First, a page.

Thoughts on Home Loan Interest Rate Move in Next 3-4 Years

Hey Folks,
I am not as informed as one should be with an existing home loan.
What do people think about home loan move in the next 3-4 years? Is it wise to fix it for 3 years at 1.8x% ?

Need 70% to be financed, currently in full variable

[Please ignore personal circumstances variable from this calculation, just pure math where govt might reduce/increase the home loan interest rates]


  • +3

    Who knows?

    • Is your crystal ball down?

      • Eneloops are flat

        • meet you in the alleyway after dark… i know a bloke that knows a bloke that can get em…

        • Magic 8 Ball says, "Cannot predict now."

  • I think it will go up…hang on….no it will go down…or may not change at all..

  • +1

    You ask is it wise, but ignore personal circumstances variables.

    So suppose what you really asking is if it will be cheaper for you to fix, then it also depends on your current home loan rates, fees to refinance, do you need LMI, if you are refinancing with a different lender, and their loan fees.

  • I'm expecting a rise within 2-3 years so I fixed it for 3 years at the end of last year. Who knows what will happen in 2-3 years but for me personally, this made the most sense for my situation…
    In a few years I will assess it again but best to do what makes sense now and not predicting a future outcome.
    Cross that bridge when you get to it…

  • I think it will stay where it is for the next 2 years…unless of course we get this whole Covid thing under control, economy gets back up and interest rate follows. Stay tuned to the news.

  • +3

    With fixed rates lower than variable you'd be stupid not to at least fix it for 1 year because you'll save a few hundred bucks.

    With central bank rates at 0.1% doubt it would go much lower. If you want to look at a proxy then look at Bank of England rates. UK banks have a collar clause which means rates is BoE rate + margin but BoE rates will never go below zero.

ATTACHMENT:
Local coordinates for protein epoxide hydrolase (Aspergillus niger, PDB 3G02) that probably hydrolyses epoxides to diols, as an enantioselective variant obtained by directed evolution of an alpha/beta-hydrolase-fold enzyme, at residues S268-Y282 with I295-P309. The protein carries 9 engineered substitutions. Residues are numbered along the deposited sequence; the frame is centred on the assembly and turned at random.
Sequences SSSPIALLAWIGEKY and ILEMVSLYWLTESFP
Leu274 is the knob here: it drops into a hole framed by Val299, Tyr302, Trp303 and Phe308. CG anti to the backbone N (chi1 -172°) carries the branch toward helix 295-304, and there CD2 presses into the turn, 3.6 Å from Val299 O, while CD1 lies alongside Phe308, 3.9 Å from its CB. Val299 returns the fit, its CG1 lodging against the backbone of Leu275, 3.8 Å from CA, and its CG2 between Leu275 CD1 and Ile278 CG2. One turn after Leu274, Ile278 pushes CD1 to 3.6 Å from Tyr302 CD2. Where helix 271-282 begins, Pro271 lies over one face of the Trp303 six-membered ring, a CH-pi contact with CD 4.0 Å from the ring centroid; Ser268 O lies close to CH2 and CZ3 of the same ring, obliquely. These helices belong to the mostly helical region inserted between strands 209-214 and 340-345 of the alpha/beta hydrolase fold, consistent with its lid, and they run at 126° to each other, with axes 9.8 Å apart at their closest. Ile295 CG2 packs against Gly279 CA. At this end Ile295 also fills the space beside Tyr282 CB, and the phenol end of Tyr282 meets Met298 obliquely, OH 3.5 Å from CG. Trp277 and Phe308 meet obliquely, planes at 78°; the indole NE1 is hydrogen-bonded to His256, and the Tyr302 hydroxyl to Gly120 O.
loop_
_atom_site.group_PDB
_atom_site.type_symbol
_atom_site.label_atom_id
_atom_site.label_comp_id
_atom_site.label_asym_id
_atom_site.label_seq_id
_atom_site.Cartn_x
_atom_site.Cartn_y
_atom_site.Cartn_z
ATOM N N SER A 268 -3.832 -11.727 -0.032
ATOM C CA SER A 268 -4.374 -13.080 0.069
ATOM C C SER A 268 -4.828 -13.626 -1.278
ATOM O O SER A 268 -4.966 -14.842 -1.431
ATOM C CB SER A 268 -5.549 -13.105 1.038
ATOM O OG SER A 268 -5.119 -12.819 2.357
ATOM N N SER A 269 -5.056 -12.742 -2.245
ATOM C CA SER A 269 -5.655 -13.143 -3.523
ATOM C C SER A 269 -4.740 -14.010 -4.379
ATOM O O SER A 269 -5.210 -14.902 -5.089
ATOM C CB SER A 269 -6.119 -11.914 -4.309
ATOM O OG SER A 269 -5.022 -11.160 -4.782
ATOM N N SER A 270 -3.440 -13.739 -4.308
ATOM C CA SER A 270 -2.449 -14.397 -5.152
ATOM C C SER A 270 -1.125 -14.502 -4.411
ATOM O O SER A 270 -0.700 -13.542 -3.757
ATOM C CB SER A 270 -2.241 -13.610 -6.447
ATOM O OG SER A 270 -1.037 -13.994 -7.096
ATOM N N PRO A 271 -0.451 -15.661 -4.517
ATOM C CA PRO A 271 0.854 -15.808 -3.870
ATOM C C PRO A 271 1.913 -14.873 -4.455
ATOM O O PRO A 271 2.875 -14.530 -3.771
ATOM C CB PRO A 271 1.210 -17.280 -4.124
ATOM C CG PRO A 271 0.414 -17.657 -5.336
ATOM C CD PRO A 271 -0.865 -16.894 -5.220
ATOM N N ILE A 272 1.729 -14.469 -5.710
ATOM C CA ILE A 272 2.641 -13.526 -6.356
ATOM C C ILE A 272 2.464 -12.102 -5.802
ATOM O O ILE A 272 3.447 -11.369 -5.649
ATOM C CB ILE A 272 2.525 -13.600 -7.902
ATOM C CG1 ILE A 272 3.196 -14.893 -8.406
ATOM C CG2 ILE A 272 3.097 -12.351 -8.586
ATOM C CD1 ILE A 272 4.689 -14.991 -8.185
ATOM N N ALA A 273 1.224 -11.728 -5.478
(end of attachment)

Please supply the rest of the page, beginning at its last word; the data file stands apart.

On the upside I can't see rates going that much higher. Reason. Look at economy and rates before COVID19? Only reason you have COVID based inflation is catch up spending (check growth line before COVID and growth line now). No need to thank me. Thank the government that focuses on unproductive industries (residential housing), retail consumption and cutting taxes for the rich.

  • +1

    The RBA governor says rates will remain stable for the next two years. Given lenders aren't racing any lower and are hinting that the only way is up (in their opinion), any fixed rate option with a 1.xx% in front is a good deal.

  • +1

    Despite all of the fanciful and uninformed talk about negative wholesale rates it is highly doubtful retail rates will drop much from here.
    You probably have about 12 months left before you need to look at locking in long(er) term fixed borrowing rates. Just follow the 2, 5 and 10 year bond markets for early indications of when fixed rates will be going up. and at what point in the yield curve

  • Can't really go wrong right now, we're not going negative and i don't think runaway inflation is on the horizon even if we did dilute our economy a sh1t tonne.

    Lock in a 1.xx% rate now and rate fluctuation for the next 3 years will not be an issue.

    Having said that, house prices aren't going anywhere too soon with immigration shut down. We're headed the same way as Japan some 10 years ago (that is stagnation).

  • If anyone knows the exact answer to this question they can make a shitload of money by buying or shorting ultra long term bonds.

  • With China's economy expected (and is) slowing and the US to follow i don't expect rates to rise and if anything they may fall ,
    I think we will follow Europe (ECB) and go into negative rates. Expect a decent market correction later this year , house prices to plateau and then go lower . Back to a little normality.

  • Thanks All. decided to get it fixed for 1 year 🍺: :)

  • I'm expecting rates to move on up and indications from the market and longer term fixed rates are they already are. Don't pay any attention to the RBA who will continue to do nothing but don't have the influence many think they do.

  • As a mortgage broker I think the better question is ''which side am am i exposed to more risk on?''

    It seems more likely that rates will go up rather than go down if you study what lenders are doing and what the economy is suggesting (Inflation, RBA etc) and there is much more room for them to increase rather than decrease.

    If the goal is building wealth, can you really go wrong locking something in at 1.##% for 2-3 years and just focus on investing to make 5% to 7% returns elsewhere?

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